SEC Fines Broker $10 Million for Laundering Penny Stocks
On January 27th, the U.S. Securities and Exchange Commission said New York-based broker Oppenheimer & Co., Inc., admitted to multiple violations of federal securities laws and agreed to pay a $10 million civil penalty. The SEC’s order cited two series of illegal activities by Oppenheimer. Both involved Oppenheimer acting as an intermediary for unregistered brokers looking to distribute billions of dollars in “penny” stocks.
In the Matter of Oppenheimer & Co., Inc.
In the first scheme, the SEC discovered Oppenheimer had acted as a front for a Bahamas-based brokerage, Gibraltar Global Securities, Inc. Between 2008 and 2009, Gibraltar executed penny-stock trades through an Oppenheimer account. The SEC said this was nothing more than an effort to evade proper reporting and taxation of securities trades to the United States government. As a foreign entity, Gibraltar is not subject to U.S. taxation. It used this tax-exempt status to front penny-stock trades on behalf of individual clients who should have been paying taxes on those transactions.
The SEC said Gibraltar executed more than 1,800 trades—netting investors nearly $15 million—through its Oppenheimer account. Oppenheimer “knew or was reckless in not knowing” the true nature of these trades. Indeed, many of the trades were expressly executed “for the benefit of” Gibraltar customers rather than Gibraltar itself. Many of these customers were known to be residents of the United States. U.S. brokers have a legal obligation to conduct proper reporting and tax withholding for all resident customers.
In the second scheme, the SEC said Oppenheimer illegally acted on behalf of an unnamed customer who distributed billions of shares in penny stocks. Similar to Gibraltar, the unnamed customer here acted as a broker reselling penny stocks while using Oppenheimer as a front. The customer was not, according to the SEC, a licensed broker and did not qualify for legal exemptions applicable to the resale of securities. Once again, the SEC said there were a number of “red flags” that should have alerted Oppenheimer management as to what was going on, and they either ignored or failed to heed such warnings.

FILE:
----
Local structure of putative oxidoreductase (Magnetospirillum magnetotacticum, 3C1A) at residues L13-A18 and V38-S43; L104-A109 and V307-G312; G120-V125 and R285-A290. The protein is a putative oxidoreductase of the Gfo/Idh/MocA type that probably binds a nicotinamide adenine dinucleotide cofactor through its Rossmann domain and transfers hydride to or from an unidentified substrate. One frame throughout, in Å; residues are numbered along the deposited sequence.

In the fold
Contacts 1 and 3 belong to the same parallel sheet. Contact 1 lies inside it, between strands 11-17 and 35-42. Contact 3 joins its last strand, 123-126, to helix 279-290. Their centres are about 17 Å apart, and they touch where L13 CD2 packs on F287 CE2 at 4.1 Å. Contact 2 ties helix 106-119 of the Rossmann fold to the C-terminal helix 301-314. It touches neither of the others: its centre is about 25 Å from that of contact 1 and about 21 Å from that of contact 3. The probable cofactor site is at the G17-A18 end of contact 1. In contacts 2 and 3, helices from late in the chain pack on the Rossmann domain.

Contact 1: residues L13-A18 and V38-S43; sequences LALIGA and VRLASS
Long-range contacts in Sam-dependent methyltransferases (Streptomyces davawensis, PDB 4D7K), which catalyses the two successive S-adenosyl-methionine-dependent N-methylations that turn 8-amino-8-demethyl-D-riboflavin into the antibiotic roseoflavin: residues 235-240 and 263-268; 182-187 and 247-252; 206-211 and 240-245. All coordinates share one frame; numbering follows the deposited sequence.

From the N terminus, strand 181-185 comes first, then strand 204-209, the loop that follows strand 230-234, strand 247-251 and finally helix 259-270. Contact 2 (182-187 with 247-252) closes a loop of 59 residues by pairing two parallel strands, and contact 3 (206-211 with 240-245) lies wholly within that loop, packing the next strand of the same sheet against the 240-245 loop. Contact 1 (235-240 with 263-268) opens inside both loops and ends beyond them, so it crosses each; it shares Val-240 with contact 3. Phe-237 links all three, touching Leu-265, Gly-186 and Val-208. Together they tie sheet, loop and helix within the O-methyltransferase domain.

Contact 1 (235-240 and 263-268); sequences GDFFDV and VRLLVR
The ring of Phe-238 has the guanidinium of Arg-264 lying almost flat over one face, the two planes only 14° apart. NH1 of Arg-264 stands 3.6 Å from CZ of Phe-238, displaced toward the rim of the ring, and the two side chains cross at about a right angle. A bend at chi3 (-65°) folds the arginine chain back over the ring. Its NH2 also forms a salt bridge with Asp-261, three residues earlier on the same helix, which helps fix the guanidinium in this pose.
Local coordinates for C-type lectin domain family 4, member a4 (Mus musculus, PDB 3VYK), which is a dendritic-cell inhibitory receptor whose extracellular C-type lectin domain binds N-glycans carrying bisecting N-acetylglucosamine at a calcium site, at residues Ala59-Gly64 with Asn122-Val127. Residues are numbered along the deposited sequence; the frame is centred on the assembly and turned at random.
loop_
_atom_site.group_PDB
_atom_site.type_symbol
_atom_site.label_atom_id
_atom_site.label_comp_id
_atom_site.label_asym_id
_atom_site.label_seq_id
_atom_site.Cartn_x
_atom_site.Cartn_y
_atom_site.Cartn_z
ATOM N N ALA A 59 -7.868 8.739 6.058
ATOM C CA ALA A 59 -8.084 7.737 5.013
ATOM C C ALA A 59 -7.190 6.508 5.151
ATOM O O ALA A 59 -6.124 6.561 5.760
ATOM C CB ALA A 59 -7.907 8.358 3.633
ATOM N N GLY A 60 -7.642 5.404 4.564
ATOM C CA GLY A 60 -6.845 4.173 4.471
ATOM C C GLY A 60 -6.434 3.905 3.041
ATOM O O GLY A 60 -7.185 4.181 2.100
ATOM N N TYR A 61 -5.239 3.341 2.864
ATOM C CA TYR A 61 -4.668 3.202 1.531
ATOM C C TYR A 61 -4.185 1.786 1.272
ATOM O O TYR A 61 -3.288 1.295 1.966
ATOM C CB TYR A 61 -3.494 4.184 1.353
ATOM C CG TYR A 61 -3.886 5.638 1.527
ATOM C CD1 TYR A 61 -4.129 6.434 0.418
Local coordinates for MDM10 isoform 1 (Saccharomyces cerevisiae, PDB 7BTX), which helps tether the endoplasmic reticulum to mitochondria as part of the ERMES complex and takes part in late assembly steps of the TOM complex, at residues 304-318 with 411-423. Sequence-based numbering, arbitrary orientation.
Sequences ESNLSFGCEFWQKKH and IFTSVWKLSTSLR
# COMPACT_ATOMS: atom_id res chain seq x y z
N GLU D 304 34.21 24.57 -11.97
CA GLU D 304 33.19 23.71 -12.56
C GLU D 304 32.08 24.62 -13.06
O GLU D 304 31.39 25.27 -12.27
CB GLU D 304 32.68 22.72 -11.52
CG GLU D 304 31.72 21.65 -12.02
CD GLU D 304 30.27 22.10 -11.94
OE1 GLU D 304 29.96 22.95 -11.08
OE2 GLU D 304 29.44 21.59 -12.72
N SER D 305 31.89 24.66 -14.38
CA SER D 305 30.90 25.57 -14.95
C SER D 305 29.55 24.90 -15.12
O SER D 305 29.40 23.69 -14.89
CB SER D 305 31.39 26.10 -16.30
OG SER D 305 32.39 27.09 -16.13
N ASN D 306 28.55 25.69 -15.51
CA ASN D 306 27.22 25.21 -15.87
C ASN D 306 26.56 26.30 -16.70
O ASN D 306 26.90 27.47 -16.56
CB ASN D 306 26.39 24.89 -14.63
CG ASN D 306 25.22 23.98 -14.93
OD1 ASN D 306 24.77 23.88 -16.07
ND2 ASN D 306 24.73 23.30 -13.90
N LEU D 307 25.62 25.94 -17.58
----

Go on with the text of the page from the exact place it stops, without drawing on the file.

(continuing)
As part of its settlement with the SEC, Oppenheimer agreed to hire an independent consultant to review the brokerage’s ongoing compliance with federal securities laws. The consultant will issue a report within the next four months, and Oppenheimer is legally obligated to adopt any reasonable recommendations made by the consultant. The consultant will also conduct annual reviews of Oppenheimer’s compliance during the next four years.
Investing Legally and Responsibly
Investing responsibly means complying with all applicable U.S. securities and tax laws. Investors should steer clear of unregistered “offshore” brokerages that try to avoid U.S. regulation by operating illegally through an intermediary. The SEC considers such behavior a form of money laundering, and as the Oppenheimer settlement demonstrates, the government will not hesitate to take action.
If you have been the victim of illegal or unscrupulous broker activity and require advice as to your legal rights, contact Florida securities fraud attorney Gregory Tendrich, P.A., right away.